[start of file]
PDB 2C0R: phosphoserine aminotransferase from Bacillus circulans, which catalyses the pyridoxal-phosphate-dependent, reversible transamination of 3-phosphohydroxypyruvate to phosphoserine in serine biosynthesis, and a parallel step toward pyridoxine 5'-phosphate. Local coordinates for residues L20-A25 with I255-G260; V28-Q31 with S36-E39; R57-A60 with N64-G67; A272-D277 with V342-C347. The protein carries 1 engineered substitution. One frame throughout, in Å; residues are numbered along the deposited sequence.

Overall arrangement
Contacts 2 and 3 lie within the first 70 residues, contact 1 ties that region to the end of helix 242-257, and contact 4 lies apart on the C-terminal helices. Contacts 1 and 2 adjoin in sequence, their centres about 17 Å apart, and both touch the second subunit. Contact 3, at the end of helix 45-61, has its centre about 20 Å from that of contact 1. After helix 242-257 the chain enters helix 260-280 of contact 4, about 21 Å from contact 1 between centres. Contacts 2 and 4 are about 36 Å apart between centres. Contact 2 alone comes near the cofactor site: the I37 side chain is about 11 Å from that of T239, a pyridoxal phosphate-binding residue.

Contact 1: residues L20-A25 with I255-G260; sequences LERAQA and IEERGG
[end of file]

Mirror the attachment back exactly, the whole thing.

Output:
PDB 2C0R: phosphoserine aminotransferase from Bacillus circulans, which catalyses the pyridoxal-phosphate-dependent, reversible transamination of 3-phosphohydroxypyruvate to phosphoserine in serine biosynthesis, and a parallel step toward pyridoxine 5'-phosphate. Local coordinates for residues L20-A25 with I255-G260; V28-Q31 with S36-E39; R57-A60 with N64-G67; A272-D277 with V342-C347. The protein carries 1 engineered substitution. One frame throughout, in Å; residues are numbered along the deposited sequence.

Overall arrangement
Contacts 2 and 3 lie within the first 70 residues, contact 1 ties that region to the end of helix 242-257, and contact 4 lies apart on the C-terminal helices. Contacts 1 and 2 adjoin in sequence, their centres about 17 Å apart, and both touch the second subunit. Contact 3, at the end of helix 45-61, has its centre about 20 Å from that of contact 1. After helix 242-257 the chain enters helix 260-280 of contact 4, about 21 Å from contact 1 between centres. Contacts 2 and 4 are about 36 Å apart between centres. Contact 2 alone comes near the cofactor site: the I37 side chain is about 11 Å from that of T239, a pyridoxal phosphate-binding residue.

Contact 1: residues L20-A25 with I255-G260; sequences LERAQA and IEERGG